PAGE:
Is the Balkans back in Washington vogue? After a couple of seemingly isolationist years (that were, of course, nothing of the sort) when the limelight was on the Middle East, there’s been a renewed push by the forces of punditry to get the peninsula back on the Imperial agenda. Underneath dire warnings and venomous denunciations lies a hunger to revisit the scene of Clintonian triumphs as the Great Bush Adventure keeps foundering in the sand. Triumph of the Radicals in the recent Serbian parliamentary election may have provided the opportunity, but it is unlikely the renewed interest in the south-eastern corner of Europe is unrelated to the politics of the upcoming American election.
With Wesley Clark actually boasting about his “accomplishments” in Kosovo and inching ahead in polls, raising the Balkans issues could be a way to support his candidacy. If he were ever elected, Heaven forbid, chances are he would resurrect the policies of intervention in all their cruise-missile glory. On the other hand, if all the caterwauling manages to sway the Bush regime to get Clintonesque on the peninsula, the shills would still be happy. They care little as to who holds the reigns of power, long as he leads in their desired direction. Right now, it seems that direction is back to the Balkans.
The Two Rants: Abramowitz
According to an op-ed by ICG’s godfather Morton Abramowitz, which appeared in the Washington Post on Christmas Day (as celebrated in Serbia), America’s alleged inactivity in the Balkans threatens to undo all the “successes” of the previous regime, and urgent action is needed.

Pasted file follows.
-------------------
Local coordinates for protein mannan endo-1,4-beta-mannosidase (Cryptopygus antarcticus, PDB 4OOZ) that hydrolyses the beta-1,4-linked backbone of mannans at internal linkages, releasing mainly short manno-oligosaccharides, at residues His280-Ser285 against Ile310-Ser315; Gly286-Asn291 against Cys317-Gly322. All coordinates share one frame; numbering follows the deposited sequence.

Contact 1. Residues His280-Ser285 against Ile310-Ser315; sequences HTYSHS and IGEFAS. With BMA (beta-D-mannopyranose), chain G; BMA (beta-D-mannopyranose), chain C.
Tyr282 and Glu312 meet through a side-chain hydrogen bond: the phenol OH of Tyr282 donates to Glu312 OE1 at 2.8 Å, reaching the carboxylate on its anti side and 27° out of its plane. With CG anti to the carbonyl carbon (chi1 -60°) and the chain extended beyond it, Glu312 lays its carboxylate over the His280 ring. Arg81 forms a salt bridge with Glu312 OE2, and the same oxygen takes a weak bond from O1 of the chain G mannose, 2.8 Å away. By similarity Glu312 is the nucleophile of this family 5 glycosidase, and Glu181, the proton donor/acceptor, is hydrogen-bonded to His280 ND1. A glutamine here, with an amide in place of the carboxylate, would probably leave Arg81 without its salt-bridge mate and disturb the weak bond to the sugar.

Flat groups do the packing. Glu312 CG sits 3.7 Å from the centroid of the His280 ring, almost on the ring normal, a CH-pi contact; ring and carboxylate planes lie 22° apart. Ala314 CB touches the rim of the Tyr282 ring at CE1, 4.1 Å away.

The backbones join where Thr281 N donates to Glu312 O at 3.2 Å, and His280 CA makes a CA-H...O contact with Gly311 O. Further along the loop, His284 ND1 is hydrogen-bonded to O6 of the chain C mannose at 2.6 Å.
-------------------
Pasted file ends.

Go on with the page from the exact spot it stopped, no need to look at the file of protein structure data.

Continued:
Apparently, even though “much effort and treasure have been spent on trying to help produce decent, functioning states,” the “stench of Slobodan Milosevic’s rule still pervades Serbia” enough that a “rabid nationalist party led by an indicted war criminal” threatens to ruin everything the noble Americans and their European allies have wrought over the past decade.
Abramowitz also rants against the Serbia-Montenegro union and bemoans the fact that Kosovo was not given independence immediately after its forced detachment from Serbia. He blames those on American and European policy-makers, additionally making an absurd accusation that western governments “largely avoided putting conditions on their aid and coddled the democratic forces.”
Say again? Granted, Abramowitz’s pet regime in Podgorica may have been a recipient of unrestricted US largesse, but Serbia, Croatia and even Bosnia have known nothing but blackmail and extortion for years. Even Zoran Djindjic had complained bitterly about not receiving the promised 30 pieces of silver.
If it seems Abramowitz has an axe to grind, that’s because he does. In addition to being one of the US-sponsored advisors to the KLA delegation in Rambouillet, he is also the founder of the International Crisis Group, which advocates a re-centralized Bosnia and independence for an Albanian Kosovo and a de-Serbified Montenegro.
A near-identical call could be heard six days later, on the pages of The New York Times/International Herald Tribune, where Laura Silber, chief political advisor to George Soros’ Open Society Institute, was adamant: “America must act.” Not only is Serbia in a “backslide,” Kosovo is still not independent and Bosnia is not yet fully centralized. According to Silber, this is an inexcusable disaster, and must be remedied forthwith.
Not surprisingly, Silber’s arguments echo Soros’s own. They are also incoherent. Just as an example, she criticizes the Dayton Constitution as creating a Bosnia “hamstrung by layers of overlapping and contradictory constitutions, laws and administrations,” but supports a proposal “reducing” the current thirteen governments to twelve!